What are the other Names for this Condition? (Also known as/Synonyms)
- Ossifying Fibromyxoid Neoplasm
- Ossifying Fibromyxoid Tumor (Malignant)
- Ossifying Fibromyxoma
What is Ossifying Fibromyxoid Tumor? (Definition/Background Information)
- Ossifying Fibromyxoid Tumor (OFMT) of soft parts is an infrequent tumor with low-to-intermediate grade metastatic ability. Middle-aged individuals are most prone to this tumor type
- OFMT is usually painless and occurs as tiny multiple nodules, attached to adjoining muscles and tendons. The most common location for these tumors are the arms and legs; followed by the head and neck, torso region
- Any combination of chemotherapy, radiation therapy, and surgery may be used to treat the tumor; though, a complete surgical removal is the preferred choice. The prognosis for Ossifying Fibromyxoid Tumor is generally good with appropriate treatment
Who gets Ossifying Fibromyxoid Tumor? (Age and Sex Distribution)
- Ossifying Fibromyxoid Tumors are mostly observed during the mid-adult phase (average age 50 years). However, it is present in a much wider age group, occurring in children and older adults too
- There is a slight predisposition towards the male sex
- There is no known ethnic or racial preference
What are the Risk Factors for Ossifying Fibromyxoid Tumor? (Predisposing Factors)
Risk factors for Ossifying Fibromyxoid Tumor are currently unknown, or are as yet unidentified.
It is important to note that having a risk factor does not mean that one will get the condition. A risk factor increases ones chances of getting a condition compared to an individual without the risk factors. Some risk factors are more important than others.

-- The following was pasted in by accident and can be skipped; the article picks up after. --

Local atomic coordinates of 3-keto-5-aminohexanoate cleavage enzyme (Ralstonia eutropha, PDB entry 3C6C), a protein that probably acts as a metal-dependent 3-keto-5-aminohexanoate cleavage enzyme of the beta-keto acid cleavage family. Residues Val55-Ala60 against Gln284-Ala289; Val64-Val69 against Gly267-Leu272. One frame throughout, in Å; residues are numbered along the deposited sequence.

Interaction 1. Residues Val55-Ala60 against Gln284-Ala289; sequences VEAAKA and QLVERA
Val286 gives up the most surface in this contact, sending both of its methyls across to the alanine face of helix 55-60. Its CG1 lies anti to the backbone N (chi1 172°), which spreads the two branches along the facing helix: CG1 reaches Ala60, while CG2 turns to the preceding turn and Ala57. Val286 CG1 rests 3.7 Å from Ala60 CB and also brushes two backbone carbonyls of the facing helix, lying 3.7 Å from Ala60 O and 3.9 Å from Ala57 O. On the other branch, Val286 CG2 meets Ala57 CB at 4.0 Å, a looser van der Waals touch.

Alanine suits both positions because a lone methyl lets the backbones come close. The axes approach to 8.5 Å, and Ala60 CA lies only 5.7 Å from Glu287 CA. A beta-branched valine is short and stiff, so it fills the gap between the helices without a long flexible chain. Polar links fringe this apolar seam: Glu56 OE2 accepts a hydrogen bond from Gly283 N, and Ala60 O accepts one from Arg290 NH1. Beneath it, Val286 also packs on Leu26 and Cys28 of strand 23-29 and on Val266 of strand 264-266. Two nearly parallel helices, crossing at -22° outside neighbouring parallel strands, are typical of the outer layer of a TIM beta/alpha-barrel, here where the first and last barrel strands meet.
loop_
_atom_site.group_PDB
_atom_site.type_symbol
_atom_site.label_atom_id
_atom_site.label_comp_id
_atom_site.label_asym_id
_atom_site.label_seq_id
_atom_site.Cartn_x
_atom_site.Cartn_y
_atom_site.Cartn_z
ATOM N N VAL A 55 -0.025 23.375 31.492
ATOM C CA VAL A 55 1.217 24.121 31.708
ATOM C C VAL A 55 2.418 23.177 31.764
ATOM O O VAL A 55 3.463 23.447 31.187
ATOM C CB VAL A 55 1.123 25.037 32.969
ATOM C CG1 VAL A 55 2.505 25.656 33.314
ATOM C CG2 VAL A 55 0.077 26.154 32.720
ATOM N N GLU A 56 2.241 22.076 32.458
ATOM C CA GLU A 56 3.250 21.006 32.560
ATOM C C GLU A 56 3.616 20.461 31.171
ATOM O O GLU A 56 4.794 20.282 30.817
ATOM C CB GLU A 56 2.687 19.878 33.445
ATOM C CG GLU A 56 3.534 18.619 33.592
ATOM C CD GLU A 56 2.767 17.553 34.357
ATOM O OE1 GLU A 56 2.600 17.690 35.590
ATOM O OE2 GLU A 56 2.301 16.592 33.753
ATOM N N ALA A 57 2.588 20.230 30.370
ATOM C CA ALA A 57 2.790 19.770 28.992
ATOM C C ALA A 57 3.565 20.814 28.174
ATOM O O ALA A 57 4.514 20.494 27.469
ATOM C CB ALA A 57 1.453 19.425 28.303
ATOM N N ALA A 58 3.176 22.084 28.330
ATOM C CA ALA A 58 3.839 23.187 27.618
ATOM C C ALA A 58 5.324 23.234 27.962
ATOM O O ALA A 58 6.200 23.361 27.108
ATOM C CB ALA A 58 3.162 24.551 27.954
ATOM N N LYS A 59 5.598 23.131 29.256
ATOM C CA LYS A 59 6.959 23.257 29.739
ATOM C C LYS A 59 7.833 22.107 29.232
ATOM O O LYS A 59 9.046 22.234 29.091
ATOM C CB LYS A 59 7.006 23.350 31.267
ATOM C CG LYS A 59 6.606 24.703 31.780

Also, not having a risk factor does not mean that an individual will not get the condition. It is always important to discuss the effect of risk factors with your healthcare provider.
What are the Causes of Ossifying Fibromyxoid Tumor? (Etiology)
- The exact cause for Ossifying Fibromyxoid Tumor and mechanism formation is unknown. They are thought to occur spontaneously.
- It is considered that the origin of the tumor may be related to defective embryonic germ cell (ectoderm) formation, particularly those that are linked to neurological development
What are the Signs and Symptoms of Ossifying Fibromyxoid Tumor?
The signs and symptoms of Ossifying Fibromyxoid Tumor include:
- The presentations are based on the location of OFMT. Most of the tumors are small and asymptomatic, with no indication of pain
- The well-defined, benign nodules (usually with multiple cysts), grow at a slow rate, sometimes over decades
- They may be located as superficial tumors (just below the skin) or deep-seated ones (inside the body tissues); deep-seated tumors are rare
- OFMT usually occurs in the upper and lower limbs in 70% of the cases
- The head, neck, trunk, mouth, abdominal cavity, and chest wall, are other regions, where tumors have been noticed, from time to time
How is Ossifying Fibromyxoid Tumor Diagnosed?
Ossifying Fibromyxoid Tumor diagnosis may involve:
- A thorough physical examination and a complete evaluation of the individual’s medical history